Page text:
What’s under the scaffolding?
The transformation of the iconic building at 32 Waterloo Street, the former home of the Mercury office, into the new head office for Weston Town Council, marks a significant moment in our town’s history. This building, a beacon on the Boulevard, which stands as a testament to our heritage and the ongoing commitment of Weston Town Council to preserving it.
The elaborate Dutch Baroque style of the building, infused with Spanish architectural influences, reflects the work of Victorian architect Hans Fowler Price. Price’s sketches from Spain and Europe heavily influenced his designs, making 32 Waterloo Street a unique landmark in Weston’s architectural heritage. The Grade Two listing underscores its importance, not just locally but as a prized asset of national heritage. Faced with the threat of losing the building’s roof and gables due to water and wind damage, and eroded timbers, extensive remedial and structural work has been undertaken. The dedication of the team, including John West, Wells Cathedral Stonemasons, was crucial in this endeavour. They meticulously mapped the structure, replicated stone details, and rejuvenated the building with new life while preserving its original character.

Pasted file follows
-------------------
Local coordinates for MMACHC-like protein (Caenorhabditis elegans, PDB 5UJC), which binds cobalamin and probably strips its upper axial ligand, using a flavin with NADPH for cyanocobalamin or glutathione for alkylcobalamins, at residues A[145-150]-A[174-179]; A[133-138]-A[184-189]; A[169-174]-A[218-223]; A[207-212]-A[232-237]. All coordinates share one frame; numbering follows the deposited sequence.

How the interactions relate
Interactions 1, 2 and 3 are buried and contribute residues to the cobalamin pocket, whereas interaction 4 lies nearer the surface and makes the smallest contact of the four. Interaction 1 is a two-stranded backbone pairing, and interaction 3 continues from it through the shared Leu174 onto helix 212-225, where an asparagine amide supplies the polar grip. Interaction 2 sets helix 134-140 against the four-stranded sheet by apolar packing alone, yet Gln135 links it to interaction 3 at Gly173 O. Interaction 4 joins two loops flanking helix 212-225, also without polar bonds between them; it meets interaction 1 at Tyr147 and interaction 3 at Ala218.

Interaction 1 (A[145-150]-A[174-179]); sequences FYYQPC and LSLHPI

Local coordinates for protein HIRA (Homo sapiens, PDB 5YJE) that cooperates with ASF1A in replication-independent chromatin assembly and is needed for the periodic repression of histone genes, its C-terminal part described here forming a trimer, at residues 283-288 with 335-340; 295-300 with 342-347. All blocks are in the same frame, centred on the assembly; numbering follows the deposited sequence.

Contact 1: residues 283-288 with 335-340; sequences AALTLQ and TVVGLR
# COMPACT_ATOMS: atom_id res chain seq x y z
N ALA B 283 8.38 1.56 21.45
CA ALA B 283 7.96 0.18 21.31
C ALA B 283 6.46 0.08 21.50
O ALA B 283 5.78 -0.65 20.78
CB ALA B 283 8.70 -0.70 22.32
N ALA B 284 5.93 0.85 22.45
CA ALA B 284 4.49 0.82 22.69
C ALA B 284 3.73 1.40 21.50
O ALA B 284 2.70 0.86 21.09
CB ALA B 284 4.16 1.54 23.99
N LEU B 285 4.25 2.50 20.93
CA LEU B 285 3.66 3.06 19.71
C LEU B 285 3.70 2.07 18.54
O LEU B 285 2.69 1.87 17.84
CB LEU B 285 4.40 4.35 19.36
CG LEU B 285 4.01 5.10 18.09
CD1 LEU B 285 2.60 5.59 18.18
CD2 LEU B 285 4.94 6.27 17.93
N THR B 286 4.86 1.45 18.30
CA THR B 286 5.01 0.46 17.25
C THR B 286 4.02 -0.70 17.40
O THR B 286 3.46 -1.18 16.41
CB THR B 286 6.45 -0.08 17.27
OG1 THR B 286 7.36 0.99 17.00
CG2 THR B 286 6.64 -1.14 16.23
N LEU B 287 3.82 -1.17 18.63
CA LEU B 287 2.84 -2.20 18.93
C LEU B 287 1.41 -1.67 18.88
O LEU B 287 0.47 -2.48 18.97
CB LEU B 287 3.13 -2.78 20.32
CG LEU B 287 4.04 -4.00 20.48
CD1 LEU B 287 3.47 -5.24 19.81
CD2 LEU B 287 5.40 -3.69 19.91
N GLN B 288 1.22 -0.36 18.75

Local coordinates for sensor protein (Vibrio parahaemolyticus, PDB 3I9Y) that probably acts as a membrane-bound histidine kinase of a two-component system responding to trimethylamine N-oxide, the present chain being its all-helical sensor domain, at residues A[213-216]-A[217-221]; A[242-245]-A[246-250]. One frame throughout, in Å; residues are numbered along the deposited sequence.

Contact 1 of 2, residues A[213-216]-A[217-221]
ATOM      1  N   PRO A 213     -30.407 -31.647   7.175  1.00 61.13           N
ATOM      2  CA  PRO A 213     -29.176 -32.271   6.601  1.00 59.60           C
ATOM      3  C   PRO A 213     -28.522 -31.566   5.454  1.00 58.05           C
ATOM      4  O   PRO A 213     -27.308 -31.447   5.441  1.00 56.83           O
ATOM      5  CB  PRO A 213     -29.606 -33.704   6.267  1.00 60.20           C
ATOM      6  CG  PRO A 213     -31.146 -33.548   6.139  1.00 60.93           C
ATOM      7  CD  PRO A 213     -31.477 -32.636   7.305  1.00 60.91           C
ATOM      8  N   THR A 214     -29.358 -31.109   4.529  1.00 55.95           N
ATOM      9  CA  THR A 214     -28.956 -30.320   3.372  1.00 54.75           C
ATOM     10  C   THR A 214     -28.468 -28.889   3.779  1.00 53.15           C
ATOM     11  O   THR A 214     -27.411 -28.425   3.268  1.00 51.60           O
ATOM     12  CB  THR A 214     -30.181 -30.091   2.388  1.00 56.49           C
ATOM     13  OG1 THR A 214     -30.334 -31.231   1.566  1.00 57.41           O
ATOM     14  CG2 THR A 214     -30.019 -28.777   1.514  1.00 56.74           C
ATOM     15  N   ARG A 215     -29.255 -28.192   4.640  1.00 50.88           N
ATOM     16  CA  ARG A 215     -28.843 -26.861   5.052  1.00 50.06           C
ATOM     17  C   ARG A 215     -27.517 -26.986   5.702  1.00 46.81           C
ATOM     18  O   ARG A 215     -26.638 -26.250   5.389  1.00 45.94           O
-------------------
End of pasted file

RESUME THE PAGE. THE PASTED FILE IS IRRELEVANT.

A notable addition to the restoration comes in the form of two new statues adorning the front of the building. Because they were so badly eroded research was undertaken to see what the statues might have looked like. A1 Camera club researched the South West Heritage Trust Archive for any drawings by Hans Price. Despite extensive research in Taunton, Weston library and the Royal Institute of British Architects little was found. The artistic skills of the master masons have created a delightful pair of replacement statues: a Victorian boy and girl.
The significance of 32 Waterloo Street extends beyond architecture. It represents a piece of our collective memory and a touchstone for the community’s identity. The building’s restoration is a visible symbol of Weston Town Council and North Somerset Council’s commitment to honouring and preserving our town’s unique streetscapes and architectural heritage.
Cllr John Crockford-Hawley, chairman of the working party said “As you stroll along the Boulevard, look up and appreciate the rich tapestry of architecture that defines our town. The rejuvenated 32 Waterloo Street stands as a reminder of our past and a beacon for the future, inspiring us to protect the legacy that makes Weston-super-Mare truly special. We look forward to the removal of scaffolding and full appreciation of this wonderful edifice.”